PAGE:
It is no secret that people fall in love all the time. It is equally no surprise that in our earlier years, we are all looking for that someone special. In fact, we are looking for that perfect person to fall in love with. What is quite interesting, however, is that people fall in love with each other’s imperfections. The paradox is exactly that it is our flaws and imperfections that make us more appealing to others.
Foucault, though no great source on love, has an interesting observation: for a woman to fall in love with a man, she is looking for the right amount of childishness in him. (If you have the source, please comment, as I am unable to find it any longer. I am fairly certain it is from The Passion of Michel Foucault by James Miller – on Amazon. Also note that his work has been discredited on some accounts by embellishing the facts – at least that’s what Gary Gutting claims in The Cambridge Companion to Foucault – also on Amazon.) And is childishness not the flaw that men hide, behaving over-confident and macho-like? Paradoxically, in other words, we should be willing to show our shortcomings. It is these that make us unique and ‘lovable’ towards others. The more we do this, the closer the relationship, the more intimacy we create in our approaches to the other.
There is little doubt that in our teenage years, we are all fraught with anxiety. Perhaps some less than others, but it is highly doubtful that there is or has been a person who did not feel anxious about approaching another for the first time. After all the stories we have been brought up with (and I do blame Disney for this, as I argue in this post), there seems little doubt that one is to seek the perfect partner – “true love” (which is becoming more awkward by the day), “the one and only”, and whatnot.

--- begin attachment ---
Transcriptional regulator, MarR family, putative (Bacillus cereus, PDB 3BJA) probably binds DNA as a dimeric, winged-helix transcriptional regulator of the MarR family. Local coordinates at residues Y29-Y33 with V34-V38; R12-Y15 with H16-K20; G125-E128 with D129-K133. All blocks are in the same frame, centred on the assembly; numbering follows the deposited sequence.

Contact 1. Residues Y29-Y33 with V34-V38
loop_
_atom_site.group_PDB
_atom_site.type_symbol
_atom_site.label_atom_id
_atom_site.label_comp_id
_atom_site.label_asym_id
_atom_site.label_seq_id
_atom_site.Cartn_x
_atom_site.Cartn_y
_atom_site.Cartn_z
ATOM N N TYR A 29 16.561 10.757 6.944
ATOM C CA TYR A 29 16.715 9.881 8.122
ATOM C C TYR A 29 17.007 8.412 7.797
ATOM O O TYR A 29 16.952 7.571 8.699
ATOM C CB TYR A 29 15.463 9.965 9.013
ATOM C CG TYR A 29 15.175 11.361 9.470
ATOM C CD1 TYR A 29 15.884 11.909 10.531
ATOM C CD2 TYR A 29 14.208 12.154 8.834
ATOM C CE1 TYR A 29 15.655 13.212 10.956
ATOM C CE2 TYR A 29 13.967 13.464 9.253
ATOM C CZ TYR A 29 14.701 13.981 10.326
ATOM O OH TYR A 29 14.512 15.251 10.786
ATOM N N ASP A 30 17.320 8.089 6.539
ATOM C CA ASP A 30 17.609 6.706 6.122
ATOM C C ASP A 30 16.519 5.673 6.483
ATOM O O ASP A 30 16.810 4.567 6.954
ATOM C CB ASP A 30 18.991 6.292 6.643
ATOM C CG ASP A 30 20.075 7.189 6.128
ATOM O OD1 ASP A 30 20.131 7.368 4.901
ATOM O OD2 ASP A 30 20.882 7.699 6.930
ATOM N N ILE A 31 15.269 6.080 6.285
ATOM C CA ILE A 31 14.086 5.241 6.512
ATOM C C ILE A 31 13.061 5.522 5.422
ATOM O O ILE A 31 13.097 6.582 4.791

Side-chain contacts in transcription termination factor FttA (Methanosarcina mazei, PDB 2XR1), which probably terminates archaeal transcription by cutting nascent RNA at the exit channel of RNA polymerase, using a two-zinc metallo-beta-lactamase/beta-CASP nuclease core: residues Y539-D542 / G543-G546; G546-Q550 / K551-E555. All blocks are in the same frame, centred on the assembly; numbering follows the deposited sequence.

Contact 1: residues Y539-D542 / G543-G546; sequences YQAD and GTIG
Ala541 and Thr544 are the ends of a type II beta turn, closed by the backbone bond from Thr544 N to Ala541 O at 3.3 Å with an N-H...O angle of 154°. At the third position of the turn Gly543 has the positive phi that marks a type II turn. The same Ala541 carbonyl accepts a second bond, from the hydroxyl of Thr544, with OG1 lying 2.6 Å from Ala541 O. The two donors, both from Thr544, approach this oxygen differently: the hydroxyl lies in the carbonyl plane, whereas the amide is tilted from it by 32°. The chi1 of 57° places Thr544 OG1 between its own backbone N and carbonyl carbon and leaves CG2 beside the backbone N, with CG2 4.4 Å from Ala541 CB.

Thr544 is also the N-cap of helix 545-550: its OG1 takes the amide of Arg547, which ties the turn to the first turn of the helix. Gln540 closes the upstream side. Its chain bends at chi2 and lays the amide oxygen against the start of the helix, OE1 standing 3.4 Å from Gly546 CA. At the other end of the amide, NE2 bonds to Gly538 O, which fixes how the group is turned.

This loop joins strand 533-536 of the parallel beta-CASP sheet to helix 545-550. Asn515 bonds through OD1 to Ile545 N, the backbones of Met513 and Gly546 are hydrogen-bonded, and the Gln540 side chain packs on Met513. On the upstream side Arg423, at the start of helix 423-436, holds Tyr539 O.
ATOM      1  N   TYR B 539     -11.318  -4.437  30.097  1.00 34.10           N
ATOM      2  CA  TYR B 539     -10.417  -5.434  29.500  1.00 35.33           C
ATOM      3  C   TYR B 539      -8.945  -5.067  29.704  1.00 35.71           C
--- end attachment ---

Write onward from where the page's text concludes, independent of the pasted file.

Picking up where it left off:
Let us leave for a moment whether perfection actually does exist. Would the perfect other be appealing? This is perhaps a subjective matter. But it remains true that the other in our own eyes is never perfect. Some studies have recently pointed out that what we traditionally call “love is blind” is in fact completely false. Love is not blind. Flaws of the other are definitely seen, and they are not necessarily just accepted as part of the package. In most cases, they are transformed into what makes us love.
Moral and political points
Additionally, the other cannot be perfect for the simple reason of subjective perception. We are, simply put, different people – with different interests, characters, etc. All of these combined make us, if not unique, at least very different. To find the perfect other is to find an identical twin, with a twist that your twin does not have any doubts or anxieties. One could say that simple appearance is not enough (as does Disney many, many times); or that you have to accept the other for what they are (see the conclusion of this post). However, is it not more prudent to understand one’s flaws and imperfections, to learn from them as a matter of constant improvement? And most importantly, is it not that your imperfections are necessary for a your narrative (Julia Kristeva writes about this notion of narrative in Arendt, and is in my opinion one of the best elucidations without the complex academic jargon – find it on Amazon)?
There is also a political point to be made here. In party politics, for instance, we can rarely fully identify with any party in our specific parties. One may find certain proposals more convincing than others, but rarely all of them will satisfy us. Besides blindly following a specific party, purely for traditionalist reasons, it is possible to understand parties in similar ways as a perfect partner. Here too one should not forget that although the perfect other does not exist, it does not mean that we should be complicit and accept the shortcomings. Quite the opposite. Just as with the moral point, shortcomings can be used to further understand our implicit (and deeply rooted) ideological stance towards certain goals.